Purpose: Patients with intermediate-stage squamous cell carcinoma of the head and neck traditionally have been treated with initial surgical resection followed by radiotherapy (RT) alone or chemoradiotherapy. A previous study in this patient population reported a 91% locoregional control rate and 65% overall survival (OS) rate at 5 years, with chemoradiotherapy used as primary treatment. This study was undertaken to assess whether shortening treatment duration with hyperfractionated RT would be feasible and improve locoregional control, organ preservation, and progression-free survival. Methods: Eligible patients with stage II or III disease received fluorouracil, hydroxyurea, and RT given twice daily on a week-on/week-off schedule. Quality-of-life scores were measured using three validated indexes. Results: All 53 patients enrolled are included in the analysis, with a median follow-up of 42 months (range, 5 to 98 months). Grade 3 or 4 in-field mucositis was observed in 77% and 9%, respectively. No patients required surgical salvage at the primary tumor site (pathological complete response rate, 100%). The 3-year progression-free and OS rates are 67% and 78%, respectively. The 3-year disease-specific mortality rate is 7%. At the time of analysis, 87% of surviving patients do not require enteral feeding support. Quality-of-life and performance assessment indicated that, although acute treatment toxicities were severe, most patients returned to pretreatment function by 12 months. Conclusion: Concurrent chemoradiotherapy with hyperfractionated RT is feasible in this patient population and yields high local control and cure rates. Compared with our historical control using once-daily fractionation, hyperfractionation is accompanied by increased acute in-field toxicity.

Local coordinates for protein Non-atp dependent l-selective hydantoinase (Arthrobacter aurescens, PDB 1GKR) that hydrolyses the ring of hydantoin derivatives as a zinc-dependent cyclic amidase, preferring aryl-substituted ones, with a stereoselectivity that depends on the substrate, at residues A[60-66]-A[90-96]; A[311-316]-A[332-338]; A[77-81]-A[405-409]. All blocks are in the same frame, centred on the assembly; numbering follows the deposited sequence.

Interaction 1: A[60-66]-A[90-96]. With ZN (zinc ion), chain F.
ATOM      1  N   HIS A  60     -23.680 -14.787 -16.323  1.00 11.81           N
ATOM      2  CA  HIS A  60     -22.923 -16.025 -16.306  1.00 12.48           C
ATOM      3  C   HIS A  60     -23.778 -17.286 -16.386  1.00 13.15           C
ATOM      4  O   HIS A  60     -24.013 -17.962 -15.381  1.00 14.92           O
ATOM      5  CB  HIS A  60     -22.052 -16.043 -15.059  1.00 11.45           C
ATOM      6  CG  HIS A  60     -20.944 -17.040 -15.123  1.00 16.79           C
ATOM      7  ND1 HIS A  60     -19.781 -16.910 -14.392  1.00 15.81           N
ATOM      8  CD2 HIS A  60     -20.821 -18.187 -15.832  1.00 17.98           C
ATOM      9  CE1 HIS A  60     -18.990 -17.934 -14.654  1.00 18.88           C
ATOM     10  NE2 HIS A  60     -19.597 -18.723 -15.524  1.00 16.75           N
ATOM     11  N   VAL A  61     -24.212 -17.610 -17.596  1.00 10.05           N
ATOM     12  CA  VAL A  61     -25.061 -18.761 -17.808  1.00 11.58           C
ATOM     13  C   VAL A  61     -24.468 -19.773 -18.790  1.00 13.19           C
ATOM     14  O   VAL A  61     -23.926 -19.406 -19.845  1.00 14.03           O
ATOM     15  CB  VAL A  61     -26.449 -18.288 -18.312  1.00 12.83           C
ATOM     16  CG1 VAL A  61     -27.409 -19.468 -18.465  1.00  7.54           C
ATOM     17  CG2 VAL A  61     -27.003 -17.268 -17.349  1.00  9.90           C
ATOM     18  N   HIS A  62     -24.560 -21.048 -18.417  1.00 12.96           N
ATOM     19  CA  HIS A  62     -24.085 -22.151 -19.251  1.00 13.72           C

ASJC Scopus subject areas
- Cancer Research